HPV and Hepatitis B vaccines do not prevent cervical cancer and liver disease
Tuesday, June 18, 2013 by: Michelle Goldstein
(NaturalNews) While pro-vaccinators continue to urge the use of vaccines to prevent disease, research does not support the theory that vaccines protect against illness. In fact, the HPV and Hepatitis B vaccines have proven to be dangerous and fatal to health. Hepatitis B vaccines, routinely given to infants at birth, are associated with sudden infant death syndrome (SIDS) and other debilitating injuries. In the case of the HPV vaccine, early evidence is pointing to HPV vaccines actually increasing young women’s risk of cervical cancers, long associated with older women and safely screened by pap smear exams. The number of serious injuries associated with the newer HPV vaccine continues to climb.
The evidence against Hepatitis B, HPV and other vaccines
Vaccines in general have been shown to increase antibodies for a particular disease, while severely compromising cellular immunity, which is considered more important by medical experts in fighting disease. Prominent neurologist Russell Blaylock has written extensively regarding compromised cellular immunity and serious brain injury resulting from vaccinations. There is no evidence that vaccines work to prevent disease. To the contrary, several disease outbreaks, in population groups who are heavily vaccinated, have shown vaccines are ineffective in protecting against illness. These outbreaks include pertussis (whooping cough), measles and chickenpox. Research has shown that between 90- 99 percent of those vaccinated against these diseases have contracted them, compared to 1-10 percent of those not vaccinated for these diseases.
Hepatitis B is a disease most common in young adults who are sexually promiscuous or share drug needles. Hepatitis B generally resolves on its own and rarely develops into liver disease. Likewise, the HPV virus is not generally associated with cervical cancer, but usually presents as a benign illness which heals itself. Cervical cancer can safely be screened by pap smears and is typically diagnosed in older women.
Children are not in high risk groups for either of these illnesses. Hepatitis B vaccines are routinely given to infants at birth. HPV vaccine protocols target children ages nine to 26. These vaccine schedules make no sense from a health perspective, even with the large assumption that these vaccines are effective at preventing disease. These vaccine recommendations do make sense from a corporate profit model. Vaccinations are known to be highly profitable for pharmaceutical companies.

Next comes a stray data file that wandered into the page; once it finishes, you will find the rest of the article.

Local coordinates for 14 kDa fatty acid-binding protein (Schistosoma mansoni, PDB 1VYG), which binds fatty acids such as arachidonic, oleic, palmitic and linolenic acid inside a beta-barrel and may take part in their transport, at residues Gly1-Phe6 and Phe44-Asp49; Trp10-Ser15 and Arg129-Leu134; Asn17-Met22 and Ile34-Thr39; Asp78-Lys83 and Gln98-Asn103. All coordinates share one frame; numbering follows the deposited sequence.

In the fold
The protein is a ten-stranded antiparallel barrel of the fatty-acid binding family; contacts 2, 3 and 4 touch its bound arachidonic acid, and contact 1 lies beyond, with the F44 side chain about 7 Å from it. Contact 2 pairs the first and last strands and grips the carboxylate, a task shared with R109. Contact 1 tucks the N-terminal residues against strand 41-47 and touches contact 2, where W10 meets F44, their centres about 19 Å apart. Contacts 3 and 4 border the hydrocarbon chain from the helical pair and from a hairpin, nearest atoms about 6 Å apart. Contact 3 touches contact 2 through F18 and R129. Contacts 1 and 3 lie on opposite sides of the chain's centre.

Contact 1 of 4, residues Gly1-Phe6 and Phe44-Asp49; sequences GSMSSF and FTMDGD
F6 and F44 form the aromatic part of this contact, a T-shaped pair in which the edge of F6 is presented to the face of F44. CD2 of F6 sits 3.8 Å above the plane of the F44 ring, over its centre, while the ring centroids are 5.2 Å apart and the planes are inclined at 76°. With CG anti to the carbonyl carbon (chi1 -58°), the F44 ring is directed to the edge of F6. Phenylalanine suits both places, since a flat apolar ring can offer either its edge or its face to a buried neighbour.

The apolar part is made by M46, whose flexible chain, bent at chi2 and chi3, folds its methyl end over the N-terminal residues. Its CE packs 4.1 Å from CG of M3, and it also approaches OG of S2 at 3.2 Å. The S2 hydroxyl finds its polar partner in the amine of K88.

Vaccine safety record
As of mid-2012, there were 119 reports of death, 894 incidents of disability and 9,889 documented emergency room visits resulting from the HPV vaccine. As of March 2012, there were 66,554 reports of serious adverse reactions to the Hepatitis B vaccine including 1,500 deaths, many officially reported as SIDS.
HPV vaccine increases risk of cervical cancer in young women
Previously healthy, young women are reporting cervical abnormalities and cancer after receiving the HPV vaccine. In March 2012, 669 women reported abnormal pap smears and cervical dysplasia to the Vaccine Adverse Event Reporting System. 50 women reported cancer as a result of the HPV vaccine. It is estimated that these reports are a very small percentage of the actual events. (http://sanevax.org/hpv-vaccine-vaers-reports-march-2012/)
Hepatitis B and HPV vaccines have not been proven safe or effective in preventing sexually transmitted diseases from infecting children. The targeted illnesses of liver disease and cervical cancer are not commonplace for infants, children and young adults. It is important that parents examine the facts prior to giving permission for these routine medical procedures. The real potential health risks need to be carefully weighed against the unproven protections against disease which these vaccines promise. Vaccine exemptions are available in every state. See (http://www.nvic.org/Vaccine-Laws/state-vaccine-requirements.aspx) for your state’s vaccine exemption laws.
Sources for this article include
Blaylock, Russell. February 2011. “Do Vaccines Do More Harm Than Good?” The Blaylock Wellness Report, Volume 8, Number 2.
Blaylock, Russell. April 2012. “Outsmarting…And Beating…Infections.” The Blaylock Wellness Report, Volume 9, Number 4.
Blaylock, Russell. May 2012. “The Immune System: Your Personal Body Guard.” The Blaylock Wellness Report, Volume 9, Number 5.